Grease Rag is a group of WTF cyclists (that’s Women, Trans and Femme for the uninitiated) who get together to ride and work on bikes in Minneapolis. I talk about it a lot because Grease Rag has been the single most influential factor in my bicycle obsession. Today we’re celebrating the group’s third birthday, and it seemed a fitting time to write this long-overdue post about why I love it so much.
I first went to the shop night because my bike got a flat tire and I had no idea how to fix it. A friend refused to do it for me and sent me to Grease Rag to learn for myself. I started going back anytime my bike made weird noises or needed work.
Early on, I was just thrilled that I wasn’t paying someone else to do the bike maintenance for me. More experienced mechanics also helped me notice problems when they were beginning, before they got worse.
Grease Rag has been a great way to meet other people in my neighborhood. I got to know the staff at Sunrise Cyclery and they’ve been really helpful in keeping my bike rolling smoothly. I started going to the shop night even when I didn’t have any major projects, just to hang out with cool people and learn by watching them work on other types of bikes.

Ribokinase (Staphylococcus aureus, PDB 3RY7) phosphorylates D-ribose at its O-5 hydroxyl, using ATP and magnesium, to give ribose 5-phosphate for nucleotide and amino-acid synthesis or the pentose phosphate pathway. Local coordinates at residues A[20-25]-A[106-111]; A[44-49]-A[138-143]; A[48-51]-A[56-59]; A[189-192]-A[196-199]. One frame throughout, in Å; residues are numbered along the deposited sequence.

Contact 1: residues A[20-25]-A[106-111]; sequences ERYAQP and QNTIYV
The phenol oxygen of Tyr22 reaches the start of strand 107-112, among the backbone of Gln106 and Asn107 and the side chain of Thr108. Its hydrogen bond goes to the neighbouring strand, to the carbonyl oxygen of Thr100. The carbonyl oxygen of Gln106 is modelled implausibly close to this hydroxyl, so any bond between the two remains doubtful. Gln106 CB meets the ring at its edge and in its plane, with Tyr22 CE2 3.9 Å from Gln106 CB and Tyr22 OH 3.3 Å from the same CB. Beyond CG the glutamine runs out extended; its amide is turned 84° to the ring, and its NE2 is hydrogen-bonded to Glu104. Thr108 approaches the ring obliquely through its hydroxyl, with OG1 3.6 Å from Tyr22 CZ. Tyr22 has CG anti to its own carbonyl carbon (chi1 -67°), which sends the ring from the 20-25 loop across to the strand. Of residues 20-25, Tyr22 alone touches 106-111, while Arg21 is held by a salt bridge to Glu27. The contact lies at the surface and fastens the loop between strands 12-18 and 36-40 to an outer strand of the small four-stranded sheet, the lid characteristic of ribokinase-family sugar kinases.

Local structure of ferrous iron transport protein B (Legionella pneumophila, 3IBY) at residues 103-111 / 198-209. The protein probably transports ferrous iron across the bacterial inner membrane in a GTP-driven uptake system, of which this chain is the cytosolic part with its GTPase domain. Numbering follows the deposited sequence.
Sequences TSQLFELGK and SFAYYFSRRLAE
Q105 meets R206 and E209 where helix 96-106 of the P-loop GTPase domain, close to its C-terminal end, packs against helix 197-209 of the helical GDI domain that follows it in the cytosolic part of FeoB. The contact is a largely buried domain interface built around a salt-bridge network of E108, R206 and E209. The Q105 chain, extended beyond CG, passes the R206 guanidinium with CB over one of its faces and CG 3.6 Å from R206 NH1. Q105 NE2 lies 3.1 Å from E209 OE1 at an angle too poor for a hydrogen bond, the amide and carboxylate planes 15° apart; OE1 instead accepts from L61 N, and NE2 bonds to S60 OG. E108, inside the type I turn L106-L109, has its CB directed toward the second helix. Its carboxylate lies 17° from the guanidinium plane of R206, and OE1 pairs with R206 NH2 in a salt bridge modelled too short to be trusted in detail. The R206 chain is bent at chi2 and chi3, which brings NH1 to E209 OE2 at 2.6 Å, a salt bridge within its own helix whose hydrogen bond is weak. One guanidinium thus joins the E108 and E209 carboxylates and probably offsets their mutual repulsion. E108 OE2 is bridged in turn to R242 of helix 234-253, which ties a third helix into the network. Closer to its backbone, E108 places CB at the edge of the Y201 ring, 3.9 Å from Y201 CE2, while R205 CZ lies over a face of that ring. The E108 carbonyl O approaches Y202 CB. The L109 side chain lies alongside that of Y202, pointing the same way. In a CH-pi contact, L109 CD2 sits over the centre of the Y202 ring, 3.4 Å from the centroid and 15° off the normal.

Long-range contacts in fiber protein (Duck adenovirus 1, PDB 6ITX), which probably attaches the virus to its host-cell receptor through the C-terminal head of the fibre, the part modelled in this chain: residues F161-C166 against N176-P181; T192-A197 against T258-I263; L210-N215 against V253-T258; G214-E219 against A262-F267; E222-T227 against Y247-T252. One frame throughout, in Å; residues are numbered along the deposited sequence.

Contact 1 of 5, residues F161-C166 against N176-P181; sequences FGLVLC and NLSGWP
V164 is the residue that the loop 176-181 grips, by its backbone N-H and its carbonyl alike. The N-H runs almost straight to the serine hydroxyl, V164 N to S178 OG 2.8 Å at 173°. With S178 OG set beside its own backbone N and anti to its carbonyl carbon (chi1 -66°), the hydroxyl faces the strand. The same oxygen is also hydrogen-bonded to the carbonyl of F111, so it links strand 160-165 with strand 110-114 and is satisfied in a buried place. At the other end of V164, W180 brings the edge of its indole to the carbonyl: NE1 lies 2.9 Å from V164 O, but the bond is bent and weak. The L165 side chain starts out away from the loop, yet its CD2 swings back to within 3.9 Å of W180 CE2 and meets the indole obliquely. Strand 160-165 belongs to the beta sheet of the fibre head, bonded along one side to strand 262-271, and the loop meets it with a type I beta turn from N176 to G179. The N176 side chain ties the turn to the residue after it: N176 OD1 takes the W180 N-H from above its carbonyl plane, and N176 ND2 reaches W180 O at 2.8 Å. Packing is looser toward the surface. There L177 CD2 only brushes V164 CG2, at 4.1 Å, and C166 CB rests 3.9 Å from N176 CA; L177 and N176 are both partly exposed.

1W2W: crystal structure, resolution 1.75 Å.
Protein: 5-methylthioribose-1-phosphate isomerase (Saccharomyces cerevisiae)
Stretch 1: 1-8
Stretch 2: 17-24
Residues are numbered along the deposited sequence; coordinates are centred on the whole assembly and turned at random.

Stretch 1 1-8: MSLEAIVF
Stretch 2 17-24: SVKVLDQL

These cool people became my role models for winter cycling. As other women geared up for cold weather, I started thinking that perhaps I could do it, too. What had previously seemed like a fringe activity became a lot more mainstream when I saw women with office jobs commuting all year.
For those who can’t meet up with us in person in Minneapolis, the Grease Rag blog is also one of my favorite online resources for women cyclists. It features how-to’s, thoughts on gear, and is one of my major sources of info and articles about gendered issues in cycling.
Being introduced to a safe, non-intimidating space early on in my biking interest has cast gender bias in cycling culture into high relief. Other women have encouraged me to question this status quo, even as a new comer. I’ve also become more cognizant of my own straight privilege, though I’ve still got things to learn more about that. For people who are interested in hearing more stories from the movement for womens and trans shop nights, there’s a documentary film called Dudey Free Zone, in which Grease Rag is prominently featured.
Having regular access to dozens of more experienced cyclists who cheerfully answer my questions has steepened my own learning curve and helped me avoid a plethora of beginner mistakes. I’ve been joking that I could write a book called “Things I Learned Through Grease Rag.”
Instead, I’m kicking off a new category in my blog posts with the same name.
Number one: Almost every bike tool works as a beer bottle opener.
Happy Third Birthday Grease Rag! Here’s to many, many more!